- Poster presentation
- Open Access
Toward malaria elimination in Botswana: a pilot study to improve malaria diagnosis and surveillance using mobile technology
© Chihanga et al; licensee BioMed Central Ltd. 2012
- Published: 15 October 2012
- Health Facility
- Malaria Case
- Malaria Elimination
- Malaria Case Management
Identifying every suspected malaria case, correctly diagnosing those cases, and reporting cases accurately in a timely matter are critical in Botswana’s move toward malaria elimination. Based on current evidence on the use of mobile phones for reporting disease incidence from health facilities in several African countries for HIV/AIDS, TB, and malaria [1–3], mobile phone-based malaria case reporting in Botswana was piloted to understand the true incidence of malaria and markedly improve surveillance and response for elimination.
The Botswana Ministry of Health conducted a pilot study in 14 health facilities in malaria-endemic Chobe District to test a Malaria Early Epidemic Detection System using GPS-enabled smartphones with customized menus to monitor, map, and trigger response to malaria cases. Nearly all health workers from the district were trained centrally and onsite to effectively build capacity on the phone-based reporting system, malaria case management, and active case detection. Activities were reinforced by regular visits by supervisors to each health facility over 15 months.
Health workers diagnosed patients using RDTs and collected blood smears and dried blood spots for malaria PCR for all RDT-positive cases. Data was entered in the smartphones per confirmed case (immediate case-based notification), weekly (aggregate data), and per case investigation. The system then sent data in real-time to a secure website developed for the pilot with automated graphical and tabular analyses. GPS coordinates were also collected from households during case investigation that were then projected onto maps on the website. Simultaneously, the system sent a weekly email to district and national officials with aggregated data for monitoring, as well as an SMS immediately to the same officials when a single case was notified through the smartphones.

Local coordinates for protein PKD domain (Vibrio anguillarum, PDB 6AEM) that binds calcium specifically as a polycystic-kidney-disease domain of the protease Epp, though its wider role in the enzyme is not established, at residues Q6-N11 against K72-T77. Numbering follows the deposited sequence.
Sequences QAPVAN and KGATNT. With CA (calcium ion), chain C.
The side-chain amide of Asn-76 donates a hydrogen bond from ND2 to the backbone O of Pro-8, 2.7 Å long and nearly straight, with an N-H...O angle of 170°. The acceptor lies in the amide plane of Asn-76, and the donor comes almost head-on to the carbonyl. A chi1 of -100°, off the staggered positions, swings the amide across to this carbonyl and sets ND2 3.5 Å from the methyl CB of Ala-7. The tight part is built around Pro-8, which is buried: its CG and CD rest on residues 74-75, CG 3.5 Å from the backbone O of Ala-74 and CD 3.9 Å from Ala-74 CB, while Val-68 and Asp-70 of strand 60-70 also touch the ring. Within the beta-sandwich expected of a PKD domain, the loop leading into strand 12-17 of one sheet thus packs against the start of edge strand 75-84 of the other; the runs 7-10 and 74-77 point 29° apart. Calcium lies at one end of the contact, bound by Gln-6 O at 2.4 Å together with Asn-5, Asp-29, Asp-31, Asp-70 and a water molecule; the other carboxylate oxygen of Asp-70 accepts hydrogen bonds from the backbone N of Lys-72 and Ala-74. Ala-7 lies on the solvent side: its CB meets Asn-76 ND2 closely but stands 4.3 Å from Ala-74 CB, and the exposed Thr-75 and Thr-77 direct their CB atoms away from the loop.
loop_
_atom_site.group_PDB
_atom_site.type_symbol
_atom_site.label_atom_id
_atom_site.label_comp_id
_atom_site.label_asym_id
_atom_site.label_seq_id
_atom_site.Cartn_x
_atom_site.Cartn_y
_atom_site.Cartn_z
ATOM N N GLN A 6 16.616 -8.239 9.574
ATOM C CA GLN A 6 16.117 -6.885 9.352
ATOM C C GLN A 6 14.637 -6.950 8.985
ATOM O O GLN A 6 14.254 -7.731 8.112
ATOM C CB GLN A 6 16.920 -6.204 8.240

The pilot clearly demonstrated the importance of parasito-logical diagnosis to reveal the true burden of malaria in a district that was assumed to have endemic malaria - the number of clinical cases reported in Chobe declined from 2,092 cases in 2010 to 164 cases in 2011 and 22 cases in 2012 through the end of the pilot in June. The proportion of suspected cases tested markedly increased from an estimated 11% to 98% during the pilot project. Just over 97% percent of all those tested were found negative, yielding a positivity rate of 2.6%. All positive cases were notified through mobile phones within 48 hours of diagnosis. An average of 77% of health facilities sent reports on key indicators through the phones each week against a set target of 80%. Select positive malaria cases were successfully mapped by residence, investigated, and monitored for 28 days to field test the new active case-based surveillance tools and system.
The pilot significantly improved the accuracy, timeliness and geographic pinpointing of confirmed malaria cases, critical in an elimination programme to identify and clear transmission foci. Onsite training of health workers in case management and smartphone technology greatly improved diagnostic practices and response to positive cases. Combined, these activities will substantially increase Botswana’s ability to target and treat remaining cases, prevent onward transmission, and advance the country toward its elimination goal.
We are grateful to Malaria No More UK, Malaria No More US, and the Global Health Group for funding the pilot project. We are also grateful to Hewlett-Packard for donating the Palm Pre 2 smartphones and to Mascom for contributing SIM cards and data transfer.
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